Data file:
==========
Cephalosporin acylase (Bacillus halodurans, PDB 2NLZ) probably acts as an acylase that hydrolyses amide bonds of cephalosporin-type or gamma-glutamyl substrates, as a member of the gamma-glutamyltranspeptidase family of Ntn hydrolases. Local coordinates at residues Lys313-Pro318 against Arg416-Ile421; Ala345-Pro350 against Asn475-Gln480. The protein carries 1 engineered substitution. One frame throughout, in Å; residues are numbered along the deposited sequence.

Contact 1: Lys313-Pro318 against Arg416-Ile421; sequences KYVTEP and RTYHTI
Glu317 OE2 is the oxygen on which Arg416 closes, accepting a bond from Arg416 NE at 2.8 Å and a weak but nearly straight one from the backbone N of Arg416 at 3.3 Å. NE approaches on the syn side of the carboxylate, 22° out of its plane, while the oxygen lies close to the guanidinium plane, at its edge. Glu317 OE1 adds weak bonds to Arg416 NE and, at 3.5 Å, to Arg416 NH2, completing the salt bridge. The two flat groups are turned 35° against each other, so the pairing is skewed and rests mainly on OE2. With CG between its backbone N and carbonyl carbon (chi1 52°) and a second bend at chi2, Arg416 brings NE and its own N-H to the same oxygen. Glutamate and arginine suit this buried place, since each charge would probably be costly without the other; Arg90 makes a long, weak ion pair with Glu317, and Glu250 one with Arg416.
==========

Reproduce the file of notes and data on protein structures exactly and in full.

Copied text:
Cephalosporin acylase (Bacillus halodurans, PDB 2NLZ) probably acts as an acylase that hydrolyses amide bonds of cephalosporin-type or gamma-glutamyl substrates, as a member of the gamma-glutamyltranspeptidase family of Ntn hydrolases. Local coordinates at residues Lys313-Pro318 against Arg416-Ile421; Ala345-Pro350 against Asn475-Gln480. The protein carries 1 engineered substitution. One frame throughout, in Å; residues are numbered along the deposited sequence.

Contact 1: Lys313-Pro318 against Arg416-Ile421; sequences KYVTEP and RTYHTI
Glu317 OE2 is the oxygen on which Arg416 closes, accepting a bond from Arg416 NE at 2.8 Å and a weak but nearly straight one from the backbone N of Arg416 at 3.3 Å. NE approaches on the syn side of the carboxylate, 22° out of its plane, while the oxygen lies close to the guanidinium plane, at its edge. Glu317 OE1 adds weak bonds to Arg416 NE and, at 3.5 Å, to Arg416 NH2, completing the salt bridge. The two flat groups are turned 35° against each other, so the pairing is skewed and rests mainly on OE2. With CG between its backbone N and carbonyl carbon (chi1 52°) and a second bend at chi2, Arg416 brings NE and its own N-H to the same oxygen. Glutamate and arginine suit this buried place, since each charge would probably be costly without the other; Arg90 makes a long, weak ion pair with Glu317, and Glu250 one with Arg416.